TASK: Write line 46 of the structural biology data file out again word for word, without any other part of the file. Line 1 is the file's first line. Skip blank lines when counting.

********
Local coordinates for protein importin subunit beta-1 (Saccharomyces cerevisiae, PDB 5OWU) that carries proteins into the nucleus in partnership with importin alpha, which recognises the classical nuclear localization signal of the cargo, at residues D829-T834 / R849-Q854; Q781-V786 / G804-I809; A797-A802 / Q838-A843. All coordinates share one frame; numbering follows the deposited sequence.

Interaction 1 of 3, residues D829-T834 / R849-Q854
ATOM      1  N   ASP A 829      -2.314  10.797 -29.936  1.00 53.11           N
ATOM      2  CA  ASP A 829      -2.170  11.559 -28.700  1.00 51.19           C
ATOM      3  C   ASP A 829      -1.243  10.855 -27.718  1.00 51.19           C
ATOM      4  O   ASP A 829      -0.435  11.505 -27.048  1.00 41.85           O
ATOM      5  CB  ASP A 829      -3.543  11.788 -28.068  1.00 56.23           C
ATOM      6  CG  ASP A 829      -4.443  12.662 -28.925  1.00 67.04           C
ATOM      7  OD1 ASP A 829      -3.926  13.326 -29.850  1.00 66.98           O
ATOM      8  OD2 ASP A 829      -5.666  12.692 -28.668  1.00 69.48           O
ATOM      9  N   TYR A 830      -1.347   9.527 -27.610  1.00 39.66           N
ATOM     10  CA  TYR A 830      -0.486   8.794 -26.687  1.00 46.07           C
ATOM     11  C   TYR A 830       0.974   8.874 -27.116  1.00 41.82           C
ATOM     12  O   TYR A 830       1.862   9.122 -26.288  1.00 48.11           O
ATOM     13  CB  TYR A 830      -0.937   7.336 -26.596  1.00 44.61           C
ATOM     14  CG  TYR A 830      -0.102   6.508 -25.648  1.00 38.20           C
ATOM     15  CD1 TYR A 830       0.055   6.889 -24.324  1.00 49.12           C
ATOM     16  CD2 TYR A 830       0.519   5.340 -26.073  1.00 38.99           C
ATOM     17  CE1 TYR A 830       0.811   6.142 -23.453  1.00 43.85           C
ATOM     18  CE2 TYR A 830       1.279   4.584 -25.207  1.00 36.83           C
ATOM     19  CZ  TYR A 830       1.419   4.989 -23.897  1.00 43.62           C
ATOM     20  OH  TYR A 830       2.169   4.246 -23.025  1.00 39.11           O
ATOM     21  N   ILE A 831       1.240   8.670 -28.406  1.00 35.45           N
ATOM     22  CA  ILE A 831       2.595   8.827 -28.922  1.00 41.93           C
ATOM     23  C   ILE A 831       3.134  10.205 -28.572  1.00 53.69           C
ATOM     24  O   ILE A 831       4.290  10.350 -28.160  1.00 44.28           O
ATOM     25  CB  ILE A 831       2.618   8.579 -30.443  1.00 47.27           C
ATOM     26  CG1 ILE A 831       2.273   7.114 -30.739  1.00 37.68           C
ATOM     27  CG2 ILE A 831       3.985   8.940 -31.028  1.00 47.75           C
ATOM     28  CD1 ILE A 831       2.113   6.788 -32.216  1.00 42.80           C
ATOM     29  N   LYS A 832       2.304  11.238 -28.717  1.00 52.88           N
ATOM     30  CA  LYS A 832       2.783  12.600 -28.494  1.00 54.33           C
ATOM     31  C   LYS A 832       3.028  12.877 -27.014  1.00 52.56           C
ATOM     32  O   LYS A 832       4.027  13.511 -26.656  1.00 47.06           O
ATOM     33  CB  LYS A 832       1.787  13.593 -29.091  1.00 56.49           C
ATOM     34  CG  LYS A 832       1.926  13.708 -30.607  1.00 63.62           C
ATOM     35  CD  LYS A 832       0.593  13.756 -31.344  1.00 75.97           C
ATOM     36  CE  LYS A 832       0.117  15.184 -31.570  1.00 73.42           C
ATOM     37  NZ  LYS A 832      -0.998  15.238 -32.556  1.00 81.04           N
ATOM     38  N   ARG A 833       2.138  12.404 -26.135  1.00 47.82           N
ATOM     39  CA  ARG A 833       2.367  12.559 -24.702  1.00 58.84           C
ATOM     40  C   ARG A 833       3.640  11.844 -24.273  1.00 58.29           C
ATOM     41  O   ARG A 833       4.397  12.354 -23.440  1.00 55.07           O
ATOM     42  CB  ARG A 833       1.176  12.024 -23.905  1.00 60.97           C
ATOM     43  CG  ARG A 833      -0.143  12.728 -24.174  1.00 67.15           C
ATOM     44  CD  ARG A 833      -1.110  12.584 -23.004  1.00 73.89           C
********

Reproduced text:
ATOM     44  CD  ARG A 833      -1.110  12.584 -23.004  1.00 73.89           C